Dryads are tree nymphs in Greek mythology. In Greek drys signifies 'oak,' from an Indo-European root *derew(o)- 'tree' or 'wood'. Thus dryads are specifically the nymphs of oak trees, though the term has come to be used for all tree nymphs in general.
My Dryad is, as I mentioned, white oak. She also has an ebony bridge and nut. The binding and sound holes are black walnut. The fingerboard is pine with a maple fretboard lamination. The hand-carved tuning pegs are black-stained (ebonized) maple. Scale length is 28 inches. The size is 36” long and 3” deep. The upper bout is 4.5”, waist is 3", and lower bout is 6”. The style of my hourglass dulcimers are based on the shape of J. Edward Thomas dulcimers from the late 1800s to around 1930 that are housed in the Smithsonian Museum and The Boston Museum of Fine Arts. J. Edward Thomas is considered to be the first person to make and sell dulcimers as a living. He wheeled his wheelbarrow around the Kentucky hills and hollers selling his work for around three dollars. It’s rumored he made 1500 instruments during his life.
New Work and Shop News
No sooner did I finish restoring two concert zithers, another one showed up on my door step. Then, another! Well, the second one isn’t a concert zither, it’s actually an old chord zither. It has six chords, four strings each (24 chord strings), and another 22 chromatically tuned harp strings. Not much to do on it, just a change of strings and a polishing. The concert zither, with 31 strings, is from around the turn of the 20th century and needs a little TLC to get it working again.
I’m back to working on some medieval furniture I’m making for the Museum of Art and History exhibit next July. I’m working on the box part of the box trestle table now. The stand, with carved trestles, is done. Now I need to finish the hinged lid, prepare to attach the sides to the base, and then do a lot of carving on the sides. I’ll also be making a wooden padlock to lock the lid closed. Box trestle tables were fairly common in Germany during the late Medieval and early Renaissance periods. They obviously contained the family silverware and platters, so they could be locked and kept away from the “help” and curious visitors. Also in the works, and back on the carving bench, is a trestle stool. I’ve started carving several floral and geometric patterns, and I’m now working on two green man figures, one on the outside of each leg. Both the box trestle table and trestle stool are made of white oak.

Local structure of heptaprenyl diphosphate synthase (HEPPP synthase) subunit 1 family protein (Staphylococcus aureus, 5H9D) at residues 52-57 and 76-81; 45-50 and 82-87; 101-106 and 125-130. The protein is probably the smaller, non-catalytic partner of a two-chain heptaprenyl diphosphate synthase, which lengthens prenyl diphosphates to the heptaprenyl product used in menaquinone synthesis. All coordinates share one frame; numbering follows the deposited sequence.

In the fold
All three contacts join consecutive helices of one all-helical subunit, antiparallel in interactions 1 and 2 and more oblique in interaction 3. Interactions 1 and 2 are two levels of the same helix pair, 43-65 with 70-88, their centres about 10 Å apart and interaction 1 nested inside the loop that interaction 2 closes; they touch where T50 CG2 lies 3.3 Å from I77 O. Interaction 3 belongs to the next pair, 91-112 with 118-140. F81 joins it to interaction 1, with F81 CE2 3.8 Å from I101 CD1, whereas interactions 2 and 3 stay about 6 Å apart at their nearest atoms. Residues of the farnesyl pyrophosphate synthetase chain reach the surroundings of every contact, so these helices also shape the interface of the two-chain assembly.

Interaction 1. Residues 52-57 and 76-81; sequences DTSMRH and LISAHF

I’ve got a new toy. I bought a small stationary belt and disk sander for my studio. I already have a very large belt and disk sander in my garage shop, but I needed a small one for sanding small parts that are too dangerous to work with on the big sander. It’s lighter and movable, so I can put it out of the way when not in use, or if I need more room while working or carving on a larger piece.
Well, it’s November, and the holidays will be upon us, and gone, before we know it. During this time, November 29th through March 17th, I’ll be exhibiting six pieces in the Baulines Craft Guild Master Annual Show, at the Marin Community Foundation Offices, 5 Hamilton Landing, Novato, California. I’m proud to say that my student will also have two pieces in the show. The reception will be Thursday, January 13th, from 4:30 to 7:30.
That’s it for now. Onward…